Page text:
The great success story of India, a country that so many learned scholars and journalists assumed would disintegrate, in the ’50s and ’60s, is that it managed to maintain consensus on how to survive without consensus.
Now, that is the India that is emerging into the 21st century. And I do want to make the point that if there is anything worth celebrating about India, it isn’t military muscle, economic power.
All of that is necessary, but we still have huge amounts of problems to overcome. Somebody said we are super poor, and we are also super power. We can’t really be both of those. We have to overcome our poverty.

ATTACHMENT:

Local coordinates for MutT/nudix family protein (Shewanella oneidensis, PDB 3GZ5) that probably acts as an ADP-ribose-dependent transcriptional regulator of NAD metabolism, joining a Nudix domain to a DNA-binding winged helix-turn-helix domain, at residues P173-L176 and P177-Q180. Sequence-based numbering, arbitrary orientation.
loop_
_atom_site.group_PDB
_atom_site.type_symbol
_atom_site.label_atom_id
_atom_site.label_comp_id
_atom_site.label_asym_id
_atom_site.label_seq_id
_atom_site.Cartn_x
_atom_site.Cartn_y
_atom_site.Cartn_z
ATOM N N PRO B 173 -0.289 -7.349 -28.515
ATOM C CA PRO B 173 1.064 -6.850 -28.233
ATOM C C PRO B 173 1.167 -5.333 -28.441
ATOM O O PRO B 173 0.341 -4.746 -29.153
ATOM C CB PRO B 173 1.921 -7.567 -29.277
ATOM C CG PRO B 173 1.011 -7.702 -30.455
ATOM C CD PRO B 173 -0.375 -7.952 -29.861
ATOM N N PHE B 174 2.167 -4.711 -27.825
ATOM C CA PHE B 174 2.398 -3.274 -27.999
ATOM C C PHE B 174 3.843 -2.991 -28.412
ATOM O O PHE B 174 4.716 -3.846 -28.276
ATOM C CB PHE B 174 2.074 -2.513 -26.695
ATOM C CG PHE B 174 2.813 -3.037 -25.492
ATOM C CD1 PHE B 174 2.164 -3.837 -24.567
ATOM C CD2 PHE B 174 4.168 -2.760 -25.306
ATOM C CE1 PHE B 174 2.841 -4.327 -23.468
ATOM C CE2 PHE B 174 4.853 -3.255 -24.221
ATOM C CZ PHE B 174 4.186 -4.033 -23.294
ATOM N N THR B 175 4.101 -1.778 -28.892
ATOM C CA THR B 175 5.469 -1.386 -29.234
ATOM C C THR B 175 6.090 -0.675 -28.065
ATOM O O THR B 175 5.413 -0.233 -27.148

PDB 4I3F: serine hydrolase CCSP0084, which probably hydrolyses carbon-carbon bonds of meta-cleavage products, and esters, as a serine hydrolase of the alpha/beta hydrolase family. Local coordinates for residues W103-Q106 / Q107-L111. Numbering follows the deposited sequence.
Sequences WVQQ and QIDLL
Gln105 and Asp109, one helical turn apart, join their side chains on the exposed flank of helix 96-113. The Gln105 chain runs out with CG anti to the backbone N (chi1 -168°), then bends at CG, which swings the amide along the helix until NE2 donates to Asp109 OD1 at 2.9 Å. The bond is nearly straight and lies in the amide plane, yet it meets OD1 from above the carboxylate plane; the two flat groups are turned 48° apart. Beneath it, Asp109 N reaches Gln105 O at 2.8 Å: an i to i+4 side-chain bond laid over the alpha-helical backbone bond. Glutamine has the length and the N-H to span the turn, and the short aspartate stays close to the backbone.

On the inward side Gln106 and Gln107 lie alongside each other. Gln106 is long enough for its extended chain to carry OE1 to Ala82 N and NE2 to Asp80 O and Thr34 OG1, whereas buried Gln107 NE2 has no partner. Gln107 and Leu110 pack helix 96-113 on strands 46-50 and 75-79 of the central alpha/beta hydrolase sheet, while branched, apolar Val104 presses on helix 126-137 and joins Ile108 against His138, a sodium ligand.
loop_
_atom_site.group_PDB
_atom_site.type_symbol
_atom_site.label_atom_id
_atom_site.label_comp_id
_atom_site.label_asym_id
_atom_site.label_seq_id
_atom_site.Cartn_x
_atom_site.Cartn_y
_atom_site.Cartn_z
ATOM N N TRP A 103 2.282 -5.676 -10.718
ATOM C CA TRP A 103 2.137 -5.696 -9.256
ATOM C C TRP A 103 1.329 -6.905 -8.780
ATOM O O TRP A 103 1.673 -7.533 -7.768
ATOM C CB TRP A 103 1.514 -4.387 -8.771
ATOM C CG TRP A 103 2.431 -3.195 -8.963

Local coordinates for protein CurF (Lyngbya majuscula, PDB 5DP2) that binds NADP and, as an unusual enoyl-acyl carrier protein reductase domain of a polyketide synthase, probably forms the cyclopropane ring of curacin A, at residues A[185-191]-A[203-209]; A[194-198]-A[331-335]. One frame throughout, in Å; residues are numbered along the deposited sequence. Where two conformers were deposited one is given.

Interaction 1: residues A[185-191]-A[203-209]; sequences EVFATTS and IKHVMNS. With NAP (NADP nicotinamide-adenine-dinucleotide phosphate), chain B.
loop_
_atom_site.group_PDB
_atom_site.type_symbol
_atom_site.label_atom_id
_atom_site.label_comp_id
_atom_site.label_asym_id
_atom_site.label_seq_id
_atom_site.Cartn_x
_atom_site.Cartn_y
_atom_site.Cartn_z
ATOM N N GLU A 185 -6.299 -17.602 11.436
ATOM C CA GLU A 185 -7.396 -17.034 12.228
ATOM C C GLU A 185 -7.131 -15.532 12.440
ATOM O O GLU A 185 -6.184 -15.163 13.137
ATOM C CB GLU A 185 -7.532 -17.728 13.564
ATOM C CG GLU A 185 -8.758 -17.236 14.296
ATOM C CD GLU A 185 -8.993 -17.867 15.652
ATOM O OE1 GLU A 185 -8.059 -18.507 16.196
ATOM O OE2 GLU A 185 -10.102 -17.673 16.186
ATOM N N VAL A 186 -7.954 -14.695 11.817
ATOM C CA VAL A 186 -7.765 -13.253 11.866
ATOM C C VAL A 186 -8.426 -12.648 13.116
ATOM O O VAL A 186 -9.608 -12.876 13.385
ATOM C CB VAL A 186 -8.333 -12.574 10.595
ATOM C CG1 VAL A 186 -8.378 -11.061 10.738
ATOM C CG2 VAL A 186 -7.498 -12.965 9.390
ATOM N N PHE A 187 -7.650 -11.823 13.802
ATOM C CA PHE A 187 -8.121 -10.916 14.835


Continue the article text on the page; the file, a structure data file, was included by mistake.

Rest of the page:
We have to deal with the hardware of development, the ports, the roads, the airports, all the infrastructural things we need to do, and the software of development, the human capital, the need for the ordinary person in India to be able to have a couple of square meals a day, to be able to send his or her children to a decent school, and to aspire to work a job that will give them opportunities in their lives that can transform themselves.
But it’s all taking place, this great adventure of conquering those challenges, those real challenges which none of us can pretend don’t exist.
But it’s all taking place in an open society, in a rich and diverse and plural civilization, in one that is determined to liberate and fulfill the creative energies of its people. That’s why India belongs at TED, and that’s why TED belongs in India.
Thank you very much.
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